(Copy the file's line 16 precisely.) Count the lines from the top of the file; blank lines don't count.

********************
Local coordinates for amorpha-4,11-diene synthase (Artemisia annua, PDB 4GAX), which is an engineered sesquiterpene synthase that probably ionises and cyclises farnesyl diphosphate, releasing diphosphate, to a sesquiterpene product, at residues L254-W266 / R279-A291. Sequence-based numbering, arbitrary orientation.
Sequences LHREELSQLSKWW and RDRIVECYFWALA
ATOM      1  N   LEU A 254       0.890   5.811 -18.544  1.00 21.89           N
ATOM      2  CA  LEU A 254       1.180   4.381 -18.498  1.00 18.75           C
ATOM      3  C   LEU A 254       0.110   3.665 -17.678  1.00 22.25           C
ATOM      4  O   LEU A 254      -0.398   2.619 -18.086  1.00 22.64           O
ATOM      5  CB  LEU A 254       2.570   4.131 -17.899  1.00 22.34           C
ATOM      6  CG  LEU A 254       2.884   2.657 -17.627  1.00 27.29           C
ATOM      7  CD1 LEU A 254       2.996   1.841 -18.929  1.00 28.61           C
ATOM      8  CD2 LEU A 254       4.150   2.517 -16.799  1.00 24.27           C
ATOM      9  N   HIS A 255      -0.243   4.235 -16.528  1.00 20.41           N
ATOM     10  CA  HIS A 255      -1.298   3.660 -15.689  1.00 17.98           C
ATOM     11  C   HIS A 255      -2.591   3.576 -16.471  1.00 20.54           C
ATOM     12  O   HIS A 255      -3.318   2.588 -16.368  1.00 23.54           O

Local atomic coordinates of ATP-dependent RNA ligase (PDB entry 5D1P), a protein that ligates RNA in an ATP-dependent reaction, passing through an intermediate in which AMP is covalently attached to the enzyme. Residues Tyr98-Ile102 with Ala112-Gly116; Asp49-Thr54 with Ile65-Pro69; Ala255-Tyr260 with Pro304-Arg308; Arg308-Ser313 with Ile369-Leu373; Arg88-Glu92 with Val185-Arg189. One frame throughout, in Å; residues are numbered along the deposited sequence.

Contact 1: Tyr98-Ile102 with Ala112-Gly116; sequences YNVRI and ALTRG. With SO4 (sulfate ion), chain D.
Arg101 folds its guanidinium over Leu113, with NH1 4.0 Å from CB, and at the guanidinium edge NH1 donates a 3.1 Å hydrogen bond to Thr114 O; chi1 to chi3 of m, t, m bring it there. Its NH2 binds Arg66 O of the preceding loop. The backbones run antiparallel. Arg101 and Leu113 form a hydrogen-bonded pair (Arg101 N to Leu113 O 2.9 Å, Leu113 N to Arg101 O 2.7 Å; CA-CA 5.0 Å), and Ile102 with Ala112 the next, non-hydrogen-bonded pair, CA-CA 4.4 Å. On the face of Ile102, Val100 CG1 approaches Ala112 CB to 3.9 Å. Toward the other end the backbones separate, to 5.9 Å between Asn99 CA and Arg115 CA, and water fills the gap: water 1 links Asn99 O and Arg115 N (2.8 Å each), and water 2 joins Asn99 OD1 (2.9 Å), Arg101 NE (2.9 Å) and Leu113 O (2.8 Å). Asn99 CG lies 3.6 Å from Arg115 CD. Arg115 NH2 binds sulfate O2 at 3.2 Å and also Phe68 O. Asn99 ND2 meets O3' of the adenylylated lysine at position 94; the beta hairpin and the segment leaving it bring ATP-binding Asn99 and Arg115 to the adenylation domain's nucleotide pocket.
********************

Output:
Contact 1: Tyr98-Ile102 with Ala112-Gly116; sequences YNVRI and ALTRG. With SO4 (sulfate ion), chain D.